Microsoft Windows XP
Windows XP was first released on October 25, 2001, serving as the next in the series of Microsoft desktops for end-users, precluded by Windows 2000 professional and Windows ME. Windows XP, with the ďXPĒ standing for ďexperienceĒ, was the first end-user desktop o/s designed by Microsoft off the Windows NT architecture and included a number of upgrades and features not found in previous end-user products developed by Microsoft. The system included a more user-friendly interface, faster boot and hibernation startups, support of multiple methods of networking, including DSL, wireless and FireWire connections, remote desktop functionality, and open driver rollbacks.
Whether you are a home-user using your computer to keep family photos, a business owner using the PC to keep the company ledgers or a network administrator looking to set up a wireless network for your satellite office, knowing the ins and outs of Microsoftís Windows XP platform will help you achieve the security and stability you need for your PC!
Let CBT Directís Online training for Microsoft Windows XP show you how to take the reins of this powerful workhorse of an operating system!
Benefits of CBT Directís Online Microsoft Windows XP Training
CBT Direct boasts the most beneficial online training on the market. With CBT Directís online training, you have the flexibility to study on your schedule, and with the speed and reliability of the internet, CBT Directís Microsoft Windows XP training course is accessible anywhere you have an internet connection. Convenience finally costs less with CBT Direct - the most affordable online training solution today.
The unique design of CBT Directís Microsoft Windows XP course emphasizes learner initiative, self-management and experiential learning. CBT Directís online course design begins with the definition of user-focused performance objectives and then proceeds to the selection and implementation of instructional strategies and learning activities appropriate for those objectives. This effective instruction model for CBT Directís Microsoft Windows XP training course ensures the greatest level of comprehension and retention.
Who Benefits from CBT Directís Microsoft Windows XP Training?
Both home and business end-users wishing to gain an introduction to Windows XP or who are new to the operating system and want to learn the basics of XP troubleshooting.
What Professionals Will Learn from CBT Directís Microsoft Windows XP Training
The course will begin by going over the fundamentals of Windows XP and describe the key components of the operating system, showing users how to create new user accounts, change a user accountís name password and picture, as well as configuring a .NET passport.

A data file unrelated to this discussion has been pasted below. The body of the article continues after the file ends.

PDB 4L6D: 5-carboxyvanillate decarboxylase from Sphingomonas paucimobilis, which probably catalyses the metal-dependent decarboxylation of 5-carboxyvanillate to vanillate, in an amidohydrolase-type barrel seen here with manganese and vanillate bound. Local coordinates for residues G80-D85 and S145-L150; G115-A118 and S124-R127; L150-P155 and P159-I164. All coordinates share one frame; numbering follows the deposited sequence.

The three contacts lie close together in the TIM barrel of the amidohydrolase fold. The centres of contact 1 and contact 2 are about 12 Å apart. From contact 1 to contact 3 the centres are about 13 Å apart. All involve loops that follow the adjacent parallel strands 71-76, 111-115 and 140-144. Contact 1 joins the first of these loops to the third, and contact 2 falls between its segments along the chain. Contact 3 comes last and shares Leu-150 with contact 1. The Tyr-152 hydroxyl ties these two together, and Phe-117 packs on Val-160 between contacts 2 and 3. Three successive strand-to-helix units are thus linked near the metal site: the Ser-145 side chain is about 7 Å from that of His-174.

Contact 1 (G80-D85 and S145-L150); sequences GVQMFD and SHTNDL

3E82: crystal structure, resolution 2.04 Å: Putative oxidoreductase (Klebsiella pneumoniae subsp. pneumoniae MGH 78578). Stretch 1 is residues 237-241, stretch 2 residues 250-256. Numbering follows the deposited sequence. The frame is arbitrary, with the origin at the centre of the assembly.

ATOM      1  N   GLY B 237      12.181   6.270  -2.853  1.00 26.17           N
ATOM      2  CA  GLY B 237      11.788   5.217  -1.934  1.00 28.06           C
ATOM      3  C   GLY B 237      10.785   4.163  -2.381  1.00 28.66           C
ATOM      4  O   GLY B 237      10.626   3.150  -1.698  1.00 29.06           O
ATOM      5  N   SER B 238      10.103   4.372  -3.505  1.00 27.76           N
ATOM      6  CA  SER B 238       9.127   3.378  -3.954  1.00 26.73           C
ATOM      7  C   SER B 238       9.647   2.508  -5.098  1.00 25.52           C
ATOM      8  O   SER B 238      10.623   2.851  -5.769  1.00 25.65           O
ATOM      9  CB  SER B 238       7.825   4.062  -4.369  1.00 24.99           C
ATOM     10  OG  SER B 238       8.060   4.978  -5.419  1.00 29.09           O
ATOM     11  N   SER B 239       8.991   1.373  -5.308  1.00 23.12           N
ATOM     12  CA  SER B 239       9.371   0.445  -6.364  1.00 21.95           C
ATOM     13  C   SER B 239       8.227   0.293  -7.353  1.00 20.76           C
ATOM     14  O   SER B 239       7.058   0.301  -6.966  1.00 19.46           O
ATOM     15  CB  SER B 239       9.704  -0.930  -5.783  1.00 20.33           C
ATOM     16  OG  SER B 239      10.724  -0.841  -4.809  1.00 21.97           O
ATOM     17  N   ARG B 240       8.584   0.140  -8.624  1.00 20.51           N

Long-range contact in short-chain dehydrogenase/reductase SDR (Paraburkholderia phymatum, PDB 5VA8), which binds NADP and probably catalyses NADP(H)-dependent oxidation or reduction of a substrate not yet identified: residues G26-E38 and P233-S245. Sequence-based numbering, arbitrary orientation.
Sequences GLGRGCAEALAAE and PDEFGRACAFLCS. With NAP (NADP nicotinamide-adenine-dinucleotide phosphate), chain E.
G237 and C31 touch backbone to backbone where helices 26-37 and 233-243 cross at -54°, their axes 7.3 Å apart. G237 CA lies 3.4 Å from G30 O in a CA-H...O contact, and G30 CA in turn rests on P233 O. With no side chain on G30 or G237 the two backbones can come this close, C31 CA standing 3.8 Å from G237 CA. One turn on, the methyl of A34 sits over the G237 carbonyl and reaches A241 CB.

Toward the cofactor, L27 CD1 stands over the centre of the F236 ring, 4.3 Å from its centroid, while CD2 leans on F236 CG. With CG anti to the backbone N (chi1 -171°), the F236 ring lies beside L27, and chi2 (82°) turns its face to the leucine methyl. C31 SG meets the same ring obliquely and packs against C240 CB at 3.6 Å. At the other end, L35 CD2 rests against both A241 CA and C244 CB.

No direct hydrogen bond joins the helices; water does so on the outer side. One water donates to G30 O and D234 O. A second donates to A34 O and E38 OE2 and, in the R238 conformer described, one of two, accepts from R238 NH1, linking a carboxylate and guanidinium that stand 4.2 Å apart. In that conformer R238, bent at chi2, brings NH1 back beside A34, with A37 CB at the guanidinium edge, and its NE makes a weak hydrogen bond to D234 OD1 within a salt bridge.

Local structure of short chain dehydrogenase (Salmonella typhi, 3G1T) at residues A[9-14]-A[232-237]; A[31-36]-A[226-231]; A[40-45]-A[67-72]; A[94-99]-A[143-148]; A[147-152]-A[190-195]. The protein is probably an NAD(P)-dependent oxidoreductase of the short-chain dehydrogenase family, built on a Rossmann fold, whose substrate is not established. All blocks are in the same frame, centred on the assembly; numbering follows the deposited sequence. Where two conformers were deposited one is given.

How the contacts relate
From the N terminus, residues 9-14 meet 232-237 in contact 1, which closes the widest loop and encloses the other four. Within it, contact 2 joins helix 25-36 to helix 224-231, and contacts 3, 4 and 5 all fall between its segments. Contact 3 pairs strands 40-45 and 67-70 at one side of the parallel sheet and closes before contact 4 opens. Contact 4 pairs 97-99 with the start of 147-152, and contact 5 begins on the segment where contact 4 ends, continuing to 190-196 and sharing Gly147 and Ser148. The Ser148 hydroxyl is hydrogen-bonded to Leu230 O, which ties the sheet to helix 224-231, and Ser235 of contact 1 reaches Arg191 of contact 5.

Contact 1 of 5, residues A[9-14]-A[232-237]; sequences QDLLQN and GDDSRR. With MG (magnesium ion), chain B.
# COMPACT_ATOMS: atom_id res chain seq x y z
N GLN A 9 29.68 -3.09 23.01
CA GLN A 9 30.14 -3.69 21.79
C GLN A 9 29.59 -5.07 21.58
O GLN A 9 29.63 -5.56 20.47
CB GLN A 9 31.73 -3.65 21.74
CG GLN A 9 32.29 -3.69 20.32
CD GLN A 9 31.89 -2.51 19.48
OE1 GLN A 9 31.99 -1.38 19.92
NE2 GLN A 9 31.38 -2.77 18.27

Users will learn how to install and run programs, create and manage files utilizing the new file grouping structure, as well as the managing of files using Windows Explorer. Students will be shown how to customize the Windows XP desktop, start menu, accessibility options and Internet connections before moving on to the features and benefits of the automated system recovery and restore functions necessary to do XP troubleshooting. Click here to see a detailed curriculum outline.
Learners will come to understand the implementation of dynamic and automatic updates, including the ability to change the Automatic Update configuration and Driver Rollback settings. In addition students will gain knowledge of the wireless connectivity and power management features of Windows XP, discovering how to enable access to a distant PC by use of the Remote Desktop Connections options as well as XP troubleshooting by utilization of the Windows XP system configuration utility.
Next, users will delve into the advanced features of Windows XP, reviewing the uses and features of Internet Connection Sharing, Internet Connection Firewall, Windows Media Player 8 and Windows movie Player 1.1 as well as building an understanding of the built-in security features and password restrictions of Windows XP. Furthermore, pupils will be shown how to encrypt offline files and store files securely to a web server.
Students will come to understand the use of the Plug and Play feature inherent to XP troubleshooting and device installation, as well as the use of NetCrawler to access and share printers and faxes across the local network. The course will show users the how to use the Disk Defragmenter to analyze and defragment a volume on the hard drive, as well as explaining the basics of NTFS, FAT32 and Group Policy.
The course will conclude by explaining how to set up and configure a simple home or small business network utilizing basic XP troubleshooting skills in addition to showing how to utilize the Windows Update and Task Scheduler to insure a well maintained Windows XP operating system.
Microsoft Windows XP